Affiliation: College of Arts and Sciences, Department of Computer Science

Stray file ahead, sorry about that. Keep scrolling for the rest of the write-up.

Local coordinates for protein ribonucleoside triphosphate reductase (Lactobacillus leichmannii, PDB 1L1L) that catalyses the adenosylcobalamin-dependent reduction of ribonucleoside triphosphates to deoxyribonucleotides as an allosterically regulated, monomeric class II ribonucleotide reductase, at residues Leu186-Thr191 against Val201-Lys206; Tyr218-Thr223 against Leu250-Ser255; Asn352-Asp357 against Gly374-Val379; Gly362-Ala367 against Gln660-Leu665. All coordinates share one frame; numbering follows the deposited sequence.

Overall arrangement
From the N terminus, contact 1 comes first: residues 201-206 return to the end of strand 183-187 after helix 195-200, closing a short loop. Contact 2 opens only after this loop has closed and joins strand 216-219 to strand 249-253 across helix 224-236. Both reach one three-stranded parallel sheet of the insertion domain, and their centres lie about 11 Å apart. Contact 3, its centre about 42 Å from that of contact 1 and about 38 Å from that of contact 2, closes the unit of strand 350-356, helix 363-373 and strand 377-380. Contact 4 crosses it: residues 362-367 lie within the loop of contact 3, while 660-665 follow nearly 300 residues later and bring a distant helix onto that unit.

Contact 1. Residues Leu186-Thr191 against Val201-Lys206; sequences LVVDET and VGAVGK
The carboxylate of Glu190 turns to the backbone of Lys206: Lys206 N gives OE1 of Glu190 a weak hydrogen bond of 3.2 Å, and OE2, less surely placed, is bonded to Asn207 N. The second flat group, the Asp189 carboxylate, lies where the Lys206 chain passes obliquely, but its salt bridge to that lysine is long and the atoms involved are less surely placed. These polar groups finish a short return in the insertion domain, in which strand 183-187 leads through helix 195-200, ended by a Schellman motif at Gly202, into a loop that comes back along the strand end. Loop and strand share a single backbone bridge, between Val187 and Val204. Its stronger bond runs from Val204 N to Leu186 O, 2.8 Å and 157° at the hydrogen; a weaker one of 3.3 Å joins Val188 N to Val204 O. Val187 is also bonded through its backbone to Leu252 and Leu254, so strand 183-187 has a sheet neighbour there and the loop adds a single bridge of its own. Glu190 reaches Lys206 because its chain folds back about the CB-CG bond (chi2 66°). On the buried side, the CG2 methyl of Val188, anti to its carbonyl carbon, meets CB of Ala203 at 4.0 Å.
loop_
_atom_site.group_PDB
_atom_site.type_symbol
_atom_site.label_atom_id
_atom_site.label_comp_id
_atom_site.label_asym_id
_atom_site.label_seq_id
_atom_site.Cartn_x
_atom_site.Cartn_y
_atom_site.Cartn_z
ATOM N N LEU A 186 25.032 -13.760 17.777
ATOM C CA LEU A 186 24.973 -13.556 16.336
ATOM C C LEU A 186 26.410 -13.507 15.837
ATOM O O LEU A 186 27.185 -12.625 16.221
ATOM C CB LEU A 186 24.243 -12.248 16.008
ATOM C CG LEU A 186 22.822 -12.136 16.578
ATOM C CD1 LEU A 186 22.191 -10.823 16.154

Non-rigid image registration is fundamentally important in analyzing large-scale population of medical images, e.g., T1-weighted brain MRI data. Conventional pairwise registration methods involve only two images, as the moving subject image is deformed towards the space of the template for the maximization of their in-between similarity. The population information, however, is mostly ignored, with individual images in the population registered independently with the arbitrarily selected template. By contrast, this dissertation investigates the contributions of the entire population to image registration. First, the population can provide guidance to the pairwise registration between a certain subject and the template. If the subject and an intermediate image in the same population are similar in appearances, the subject shares a similar deformation field with the intermediate image. Thus, the guidance from the intermediate image can be beneficial to the subject, in that the pre-estimated deformation field of the intermediate image initiates the estimation of the subject deformation field when the two images are registered with the identical template. Second, all images in the population can be registered towards the common space of the population using the groupwise technique. Groupwise registration differs from the traditional design of pairwise registration in that no template is pre-determined. Instead, all images agglomerate to the common space of the population simultaneously. Moreover, the common space is revealed spontaneously during image registration, without introducing any bias towards the subsequent analyses and applications. This dissertation shows that population information can contribute to both pairwise registration and groupwise registration. In particular, by utilizing the guidance from the intermediate images in the population, the pairwise registration is more robust and accurate compared to the direct pairwise registration between the subject and the template. Also, for groupwise registration, all images in the population can be aligned more accurately in the common space, although the complexity of groupwise registration increases substantially.